The existing pathways comprise just 10 percent of the proposed trial.
    As envisioned, the trail could be built in pieces — even non-contiguous ones.

  • A walk of faith

    Their journey may start a few miles away, or from as far off as Taos, Las Trampas or Albuquerque. They are of every age and physical condition, some jogging along while others ride in strollers or wheelchairs. Some carry crosses; others carry oxygen to assist their breathing.
    These are the pilgrims who flood the roads to El Santuario de Chimayó on Good Friday, a tradition in New Mexico for more than 60 years now. The event has become famous worldwide.
    Pilgrims are drawn to Chimayó not only during Holy Week, but year round. The Church of the Ascension in Albuquerque and Our Lady of Guadalupe Church in Taos both sponsor 100-mile pilgrimages to the chapel, usually in early June.
    But Good Friday holds a special place for Catholic worshipers as the day that Christ suffered and died on the cross.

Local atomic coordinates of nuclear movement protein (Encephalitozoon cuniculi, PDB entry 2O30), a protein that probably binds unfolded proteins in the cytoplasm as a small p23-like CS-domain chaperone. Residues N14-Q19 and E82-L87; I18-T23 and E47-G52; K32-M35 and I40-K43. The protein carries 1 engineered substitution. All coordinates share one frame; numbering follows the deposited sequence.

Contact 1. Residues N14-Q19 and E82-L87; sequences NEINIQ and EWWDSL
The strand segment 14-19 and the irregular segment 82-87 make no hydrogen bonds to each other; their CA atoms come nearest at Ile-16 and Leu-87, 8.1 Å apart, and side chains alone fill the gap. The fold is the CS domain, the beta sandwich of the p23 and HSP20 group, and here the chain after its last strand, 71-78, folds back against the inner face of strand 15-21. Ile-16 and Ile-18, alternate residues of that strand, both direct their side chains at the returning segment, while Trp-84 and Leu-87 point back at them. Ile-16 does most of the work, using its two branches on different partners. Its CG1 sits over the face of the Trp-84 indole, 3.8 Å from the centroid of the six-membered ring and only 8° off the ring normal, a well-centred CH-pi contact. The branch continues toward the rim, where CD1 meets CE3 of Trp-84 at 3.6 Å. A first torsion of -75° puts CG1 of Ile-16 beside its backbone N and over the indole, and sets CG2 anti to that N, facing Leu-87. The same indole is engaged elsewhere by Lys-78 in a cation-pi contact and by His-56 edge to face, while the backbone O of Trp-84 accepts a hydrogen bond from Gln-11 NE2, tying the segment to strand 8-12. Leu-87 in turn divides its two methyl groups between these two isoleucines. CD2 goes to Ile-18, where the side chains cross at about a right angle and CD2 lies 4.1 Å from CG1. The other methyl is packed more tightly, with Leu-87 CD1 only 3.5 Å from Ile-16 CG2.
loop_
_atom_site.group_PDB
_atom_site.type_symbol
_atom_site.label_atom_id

“This is an embedded part of our culture, which is mixed with our religion. It’s an expression of our faith,” said Richard Valez, who frequently made the pilgrimage when he was growing up in Santa Fe. Valez has lived in Albuquerque since he was 18 years old, but still makes the effort to do the pilgrimage.
    “After the sacrifice our lord made for us, I’m using his example as a way to sacrifice in this minimal way,” said James, who was walking with his cousin Geraldine.

  • NM 4 is now open

    NM 4 has been reopened, but the mobile home that had been blocking it is still very near the road.

    The incident occurred at the intersection of NM 4 and the Truck Route before 6 p.m. A truck that had been towing the mobile home broke down and traffic was obstructed before crews were able to move the home.

  • Pajarito Road should reopen after 7 p.m.

    LOS ALAMOS, NM -- As of 3:20 p.m. Pajarito Road remains closed as DPU crews continue making repairs to a broken water main.  Officials anticipate that the road will be open to through traffic after 7 p.m.

    The concrete cylinder water main broke early this morning on Pajarito Road just west of the intersection of Diamond Drive on the Los Alamos National Laboratory side. Pajarito Road is closed to through traffic at this intersection as Department of Public Utilities’ crews make repairs.